Kwak’s magnificent thriller recreates a Busan kidnapping case from 1978, a time of student protests against fascistic government—and of rampant police corruption. The month-long search for a missing schoolgirl brings seen-it-all cop Gilyoung into conflict with rival sections of the force, and into an uneasy alliance with a psychic. Important truths about Korean society are unearthed along the way, but the suspense is killing. Tony Rayns
An enormous death for an enormous grasshopper requires an enormous prayer. (TR)
Made from 20 loops used in an installation. Dark, indeed. Grand Prix, Holland Animation Festival 2015. (TR)
Ishii’s Gonin (VIFF 1995) set the standard for neo-noir gangster movies. Gonin Saga brings the story up to date, first by showing what happened next, then by having some of the sons of the original mavericks mount another raid on the Goseikai—again provoking violent reprisals. It’s all kinda complicated (check the original on DVD as prep!), but all the acts of treachery and betrayal cohere into an ultra-hard-boiled vision of “yakuza DNA.” Tony Rayns
Nine animated black-and-white screens show Chinese (or are they non-Chinese) utopias? Or are they dystopias? (SK)
What happens to young marrieds when they let in a generous dokkaebi ghost? (TR)
Water projects and externalizes what is happening in the mind of a young boy. Award for Excellence, Image Forum Festival 2015. (TR)
This remarkable debut, set in mystical Guizhou province, follows country doctor Chen Sheng on a road trip to find his abandoned young nephew Weiwei. But time flows mysteriously in this poetic work, perhaps even in reverse. A grown-up Weiwei appears on a broken bike in a picturesque riverside town, where beautiful tour guide Yangyang draws Chen towards a moving rendezvous with his past lost love. Chinese lyric poetry becomes radiantly impressionistic cinema. Shelly Kraicer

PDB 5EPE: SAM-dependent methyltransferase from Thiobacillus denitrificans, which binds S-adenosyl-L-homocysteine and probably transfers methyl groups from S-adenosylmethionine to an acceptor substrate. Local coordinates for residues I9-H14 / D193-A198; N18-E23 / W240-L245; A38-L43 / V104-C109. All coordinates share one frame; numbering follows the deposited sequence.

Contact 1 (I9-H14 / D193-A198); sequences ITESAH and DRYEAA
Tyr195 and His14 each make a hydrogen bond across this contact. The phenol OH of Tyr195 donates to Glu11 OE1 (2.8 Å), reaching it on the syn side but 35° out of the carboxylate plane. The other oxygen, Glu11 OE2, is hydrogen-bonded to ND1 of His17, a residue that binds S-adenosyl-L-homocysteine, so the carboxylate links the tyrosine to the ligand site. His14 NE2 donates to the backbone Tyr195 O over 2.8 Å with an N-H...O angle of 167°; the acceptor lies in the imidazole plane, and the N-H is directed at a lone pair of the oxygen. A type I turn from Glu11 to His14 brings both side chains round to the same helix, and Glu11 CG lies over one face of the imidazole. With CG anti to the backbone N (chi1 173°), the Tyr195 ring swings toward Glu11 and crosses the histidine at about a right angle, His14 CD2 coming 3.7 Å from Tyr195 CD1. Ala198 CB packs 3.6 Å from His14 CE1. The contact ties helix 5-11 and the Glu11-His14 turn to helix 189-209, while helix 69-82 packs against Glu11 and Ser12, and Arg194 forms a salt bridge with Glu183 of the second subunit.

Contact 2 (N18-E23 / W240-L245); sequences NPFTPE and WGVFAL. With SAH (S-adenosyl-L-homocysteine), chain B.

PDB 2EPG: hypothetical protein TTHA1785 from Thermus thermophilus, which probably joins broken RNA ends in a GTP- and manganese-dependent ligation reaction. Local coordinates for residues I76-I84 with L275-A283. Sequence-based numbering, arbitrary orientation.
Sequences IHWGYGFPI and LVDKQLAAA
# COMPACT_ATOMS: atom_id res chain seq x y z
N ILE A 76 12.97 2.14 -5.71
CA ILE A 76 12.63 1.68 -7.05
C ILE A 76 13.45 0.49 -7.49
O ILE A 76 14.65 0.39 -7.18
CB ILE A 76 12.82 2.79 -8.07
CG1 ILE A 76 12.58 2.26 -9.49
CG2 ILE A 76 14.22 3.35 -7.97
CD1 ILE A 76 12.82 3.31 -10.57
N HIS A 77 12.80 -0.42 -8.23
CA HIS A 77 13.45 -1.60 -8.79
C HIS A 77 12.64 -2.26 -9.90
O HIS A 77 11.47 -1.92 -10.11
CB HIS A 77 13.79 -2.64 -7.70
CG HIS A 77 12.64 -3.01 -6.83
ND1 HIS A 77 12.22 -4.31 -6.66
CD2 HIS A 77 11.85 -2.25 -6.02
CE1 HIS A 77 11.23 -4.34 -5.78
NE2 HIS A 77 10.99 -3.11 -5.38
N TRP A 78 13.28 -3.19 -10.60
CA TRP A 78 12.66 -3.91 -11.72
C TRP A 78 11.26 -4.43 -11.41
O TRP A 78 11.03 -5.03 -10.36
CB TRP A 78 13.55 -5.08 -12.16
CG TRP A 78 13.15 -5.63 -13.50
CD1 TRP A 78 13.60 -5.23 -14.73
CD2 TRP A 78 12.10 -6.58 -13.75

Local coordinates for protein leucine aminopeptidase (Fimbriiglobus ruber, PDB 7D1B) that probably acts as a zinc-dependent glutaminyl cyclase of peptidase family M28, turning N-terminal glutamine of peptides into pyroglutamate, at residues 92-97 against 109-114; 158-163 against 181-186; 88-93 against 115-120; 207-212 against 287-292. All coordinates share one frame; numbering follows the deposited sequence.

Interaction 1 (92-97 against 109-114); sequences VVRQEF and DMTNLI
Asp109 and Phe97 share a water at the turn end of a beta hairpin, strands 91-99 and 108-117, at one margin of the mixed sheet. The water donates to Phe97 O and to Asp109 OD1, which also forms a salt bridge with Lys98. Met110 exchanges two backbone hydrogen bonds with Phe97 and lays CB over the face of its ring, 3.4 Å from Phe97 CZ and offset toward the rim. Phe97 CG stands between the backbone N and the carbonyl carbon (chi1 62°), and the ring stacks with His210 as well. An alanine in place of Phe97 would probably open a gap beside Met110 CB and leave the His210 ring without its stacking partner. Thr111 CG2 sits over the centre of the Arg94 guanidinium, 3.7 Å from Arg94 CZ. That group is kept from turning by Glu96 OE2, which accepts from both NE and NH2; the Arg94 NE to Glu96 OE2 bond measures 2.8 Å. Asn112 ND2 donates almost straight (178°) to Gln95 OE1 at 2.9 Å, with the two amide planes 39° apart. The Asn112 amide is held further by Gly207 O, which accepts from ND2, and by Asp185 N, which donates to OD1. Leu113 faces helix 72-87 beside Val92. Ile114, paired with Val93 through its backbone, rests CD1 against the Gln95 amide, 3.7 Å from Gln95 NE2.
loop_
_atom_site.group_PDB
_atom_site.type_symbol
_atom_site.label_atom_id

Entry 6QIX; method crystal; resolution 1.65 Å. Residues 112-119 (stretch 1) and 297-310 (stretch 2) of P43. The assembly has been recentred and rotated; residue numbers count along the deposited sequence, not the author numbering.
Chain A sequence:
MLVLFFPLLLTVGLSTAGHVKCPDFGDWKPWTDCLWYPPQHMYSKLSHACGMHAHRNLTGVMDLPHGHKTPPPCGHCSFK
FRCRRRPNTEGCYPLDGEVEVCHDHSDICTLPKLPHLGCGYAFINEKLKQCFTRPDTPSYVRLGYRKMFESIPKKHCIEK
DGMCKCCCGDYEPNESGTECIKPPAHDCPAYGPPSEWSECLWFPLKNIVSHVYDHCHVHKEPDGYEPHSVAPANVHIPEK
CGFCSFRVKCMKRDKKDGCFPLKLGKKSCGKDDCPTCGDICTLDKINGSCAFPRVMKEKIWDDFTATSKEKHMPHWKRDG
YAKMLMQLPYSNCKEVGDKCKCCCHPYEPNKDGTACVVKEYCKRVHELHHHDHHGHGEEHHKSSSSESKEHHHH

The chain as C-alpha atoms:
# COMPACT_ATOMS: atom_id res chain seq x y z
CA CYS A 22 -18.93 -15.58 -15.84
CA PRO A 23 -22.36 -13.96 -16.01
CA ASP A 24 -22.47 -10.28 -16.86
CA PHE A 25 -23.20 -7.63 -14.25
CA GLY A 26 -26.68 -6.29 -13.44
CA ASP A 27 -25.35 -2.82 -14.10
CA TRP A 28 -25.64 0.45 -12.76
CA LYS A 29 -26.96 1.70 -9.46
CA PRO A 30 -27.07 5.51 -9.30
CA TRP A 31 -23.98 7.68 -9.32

Kim is a Zainichi (Korean-Japanese) who hates Zainichi, an ex-boxer, a southpaw. And he’s heavily in debt. (TR)
Gracefully fusing documentary and fiction, Canadian-Chinese Luo Li crafts a provocative portrait of his hometown, Wuhan, where a scenic lake is threatened, and a policeman with a flair for painting patrols for dragons and subversive storytellers. Li creates a liminal space enveloping fact, fiction, myth and politics. Ever so gently, but charged with a precise, wise vision, a portrait emerges of a China full of contradictions, overloaded with imperilled beauty. Shelly Kraicer
Chinese-Korean director Zhang Lu doesn’t do mainstream entertainments, but this four-chapter conundrum is funny/sad in a way that’s actively seductive. Studded with top Korean stars—and featuring a Chinese translation of Borges, a Memories of Murder clip and much else—it looks at love and madness, acting and being, presence and absence. A high-protein menu, but Zhang’s touch is unfailingly light and witty. Tony Rayns
A nonstop girls’ animation in which the fantasy of a girl who wants to be eaten expands without limit. By the director of Anal Juice (VIFF 2014). (TR)